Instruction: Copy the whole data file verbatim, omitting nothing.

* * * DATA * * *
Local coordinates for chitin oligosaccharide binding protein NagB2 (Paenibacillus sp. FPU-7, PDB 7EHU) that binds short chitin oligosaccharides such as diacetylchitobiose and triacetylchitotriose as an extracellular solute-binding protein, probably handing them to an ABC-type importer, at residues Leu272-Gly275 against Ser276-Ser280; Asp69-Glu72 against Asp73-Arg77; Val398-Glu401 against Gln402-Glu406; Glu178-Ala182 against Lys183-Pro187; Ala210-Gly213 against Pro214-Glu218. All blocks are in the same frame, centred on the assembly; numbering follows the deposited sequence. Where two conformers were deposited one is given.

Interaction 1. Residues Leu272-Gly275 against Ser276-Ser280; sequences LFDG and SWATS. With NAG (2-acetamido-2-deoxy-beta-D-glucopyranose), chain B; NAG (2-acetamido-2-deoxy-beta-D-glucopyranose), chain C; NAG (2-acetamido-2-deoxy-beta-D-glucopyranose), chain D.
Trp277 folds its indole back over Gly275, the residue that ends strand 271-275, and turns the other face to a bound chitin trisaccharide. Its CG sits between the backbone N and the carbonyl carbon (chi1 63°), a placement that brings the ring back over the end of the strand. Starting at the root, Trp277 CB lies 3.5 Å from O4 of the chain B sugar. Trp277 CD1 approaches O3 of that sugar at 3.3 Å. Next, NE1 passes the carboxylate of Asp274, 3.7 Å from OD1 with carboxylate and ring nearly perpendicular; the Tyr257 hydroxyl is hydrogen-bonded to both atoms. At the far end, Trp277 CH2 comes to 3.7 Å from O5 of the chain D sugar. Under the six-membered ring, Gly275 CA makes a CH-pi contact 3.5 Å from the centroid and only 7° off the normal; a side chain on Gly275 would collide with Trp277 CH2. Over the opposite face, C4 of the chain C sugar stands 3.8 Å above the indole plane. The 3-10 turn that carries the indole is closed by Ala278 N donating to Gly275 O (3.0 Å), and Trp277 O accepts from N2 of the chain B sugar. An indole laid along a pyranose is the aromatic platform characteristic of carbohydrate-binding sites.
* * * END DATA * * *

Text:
Local coordinates for chitin oligosaccharide binding protein NagB2 (Paenibacillus sp. FPU-7, PDB 7EHU) that binds short chitin oligosaccharides such as diacetylchitobiose and triacetylchitotriose as an extracellular solute-binding protein, probably handing them to an ABC-type importer, at residues Leu272-Gly275 against Ser276-Ser280; Asp69-Glu72 against Asp73-Arg77; Val398-Glu401 against Gln402-Glu406; Glu178-Ala182 against Lys183-Pro187; Ala210-Gly213 against Pro214-Glu218. All blocks are in the same frame, centred on the assembly; numbering follows the deposited sequence. Where two conformers were deposited one is given.

Interaction 1. Residues Leu272-Gly275 against Ser276-Ser280; sequences LFDG and SWATS. With NAG (2-acetamido-2-deoxy-beta-D-glucopyranose), chain B; NAG (2-acetamido-2-deoxy-beta-D-glucopyranose), chain C; NAG (2-acetamido-2-deoxy-beta-D-glucopyranose), chain D.
Trp277 folds its indole back over Gly275, the residue that ends strand 271-275, and turns the other face to a bound chitin trisaccharide. Its CG sits between the backbone N and the carbonyl carbon (chi1 63°), a placement that brings the ring back over the end of the strand. Starting at the root, Trp277 CB lies 3.5 Å from O4 of the chain B sugar. Trp277 CD1 approaches O3 of that sugar at 3.3 Å. Next, NE1 passes the carboxylate of Asp274, 3.7 Å from OD1 with carboxylate and ring nearly perpendicular; the Tyr257 hydroxyl is hydrogen-bonded to both atoms. At the far end, Trp277 CH2 comes to 3.7 Å from O5 of the chain D sugar. Under the six-membered ring, Gly275 CA makes a CH-pi contact 3.5 Å from the centroid and only 7° off the normal; a side chain on Gly275 would collide with Trp277 CH2. Over the opposite face, C4 of the chain C sugar stands 3.8 Å above the indole plane. The 3-10 turn that carries the indole is closed by Ala278 N donating to Gly275 O (3.0 Å), and Trp277 O accepts from N2 of the chain B sugar. An indole laid along a pyranose is the aromatic platform characteristic of carbohydrate-binding sites.